A prostitute solicits in a posh nightclub but lives in a derelict slum in Havana while a disenfranchised sugarcane farmer is driven to burn his precious produce in despair. An angst-ridden student ponders the use of violence as means of resistance and an apolitical peasant is driven to join Castro s brigades. These four episodes, narrated by a woman who identifies herself as Cuba, chart the course of a nation's fate from colonialist subjugation to popular revolution. I Am Cuba is a singular collective endeavour.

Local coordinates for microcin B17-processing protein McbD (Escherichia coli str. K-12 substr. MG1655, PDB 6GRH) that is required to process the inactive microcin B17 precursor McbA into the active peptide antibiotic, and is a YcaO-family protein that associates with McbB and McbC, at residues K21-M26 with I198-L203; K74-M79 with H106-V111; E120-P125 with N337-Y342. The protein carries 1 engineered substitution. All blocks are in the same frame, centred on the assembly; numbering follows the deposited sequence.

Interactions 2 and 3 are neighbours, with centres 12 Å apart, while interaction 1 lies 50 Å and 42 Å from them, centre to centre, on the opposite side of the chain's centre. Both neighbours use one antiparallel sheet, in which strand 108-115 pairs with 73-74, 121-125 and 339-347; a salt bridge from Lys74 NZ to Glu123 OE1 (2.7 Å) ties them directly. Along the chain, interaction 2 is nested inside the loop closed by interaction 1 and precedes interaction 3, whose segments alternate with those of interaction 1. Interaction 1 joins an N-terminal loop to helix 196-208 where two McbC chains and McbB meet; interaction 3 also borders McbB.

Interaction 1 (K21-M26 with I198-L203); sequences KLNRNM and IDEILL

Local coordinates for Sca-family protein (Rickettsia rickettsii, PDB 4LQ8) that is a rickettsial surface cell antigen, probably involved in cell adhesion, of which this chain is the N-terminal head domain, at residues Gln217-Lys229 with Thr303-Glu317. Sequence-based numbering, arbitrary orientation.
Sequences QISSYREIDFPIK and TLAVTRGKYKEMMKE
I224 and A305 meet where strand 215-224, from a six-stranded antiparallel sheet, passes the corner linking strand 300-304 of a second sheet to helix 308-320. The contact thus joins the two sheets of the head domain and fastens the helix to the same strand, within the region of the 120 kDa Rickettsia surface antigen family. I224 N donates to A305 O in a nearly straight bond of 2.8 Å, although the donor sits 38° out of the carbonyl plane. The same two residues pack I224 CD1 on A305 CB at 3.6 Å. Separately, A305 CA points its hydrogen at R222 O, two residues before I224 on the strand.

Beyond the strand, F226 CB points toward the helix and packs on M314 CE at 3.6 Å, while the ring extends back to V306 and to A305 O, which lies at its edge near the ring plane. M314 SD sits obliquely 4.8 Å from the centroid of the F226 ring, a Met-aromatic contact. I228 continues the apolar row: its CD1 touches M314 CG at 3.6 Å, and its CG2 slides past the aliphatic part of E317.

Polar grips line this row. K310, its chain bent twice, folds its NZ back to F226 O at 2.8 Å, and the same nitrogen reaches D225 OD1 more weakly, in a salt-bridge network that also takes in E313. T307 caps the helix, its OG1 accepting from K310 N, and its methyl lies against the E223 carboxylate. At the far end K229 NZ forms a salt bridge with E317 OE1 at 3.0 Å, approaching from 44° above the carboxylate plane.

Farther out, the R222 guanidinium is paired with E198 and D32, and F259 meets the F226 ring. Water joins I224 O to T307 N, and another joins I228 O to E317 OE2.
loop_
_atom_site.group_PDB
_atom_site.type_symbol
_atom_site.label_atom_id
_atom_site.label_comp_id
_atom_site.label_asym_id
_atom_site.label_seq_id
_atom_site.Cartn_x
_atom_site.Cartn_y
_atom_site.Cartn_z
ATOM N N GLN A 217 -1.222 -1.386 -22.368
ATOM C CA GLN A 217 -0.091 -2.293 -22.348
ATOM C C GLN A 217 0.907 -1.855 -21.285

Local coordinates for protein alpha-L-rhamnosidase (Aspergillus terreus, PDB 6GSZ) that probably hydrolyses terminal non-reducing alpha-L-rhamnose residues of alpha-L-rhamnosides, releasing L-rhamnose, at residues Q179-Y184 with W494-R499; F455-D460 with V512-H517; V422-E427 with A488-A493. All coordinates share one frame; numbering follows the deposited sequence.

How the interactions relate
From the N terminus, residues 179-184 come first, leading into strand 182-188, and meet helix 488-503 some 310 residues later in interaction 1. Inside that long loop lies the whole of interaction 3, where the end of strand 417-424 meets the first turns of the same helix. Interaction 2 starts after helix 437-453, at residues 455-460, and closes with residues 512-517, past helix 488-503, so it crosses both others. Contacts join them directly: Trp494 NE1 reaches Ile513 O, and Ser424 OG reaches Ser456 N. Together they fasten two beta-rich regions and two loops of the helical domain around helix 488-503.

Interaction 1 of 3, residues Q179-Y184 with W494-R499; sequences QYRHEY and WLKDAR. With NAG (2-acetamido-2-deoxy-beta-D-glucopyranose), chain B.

A Soviet-Cuban production, it boasts the talents of poet Yevgeny Yevtushenko as a screenwriter and represents the aesthetic summit of cinematographer Sergei Urusevsky and director Mikhail Kalatozov's collaboration (the duo had previously made The Cranes Are Flying and The Letter Never Sent). The film's elaborately conceived and painstakingly choreographed camera set-ups are without parallel in film history.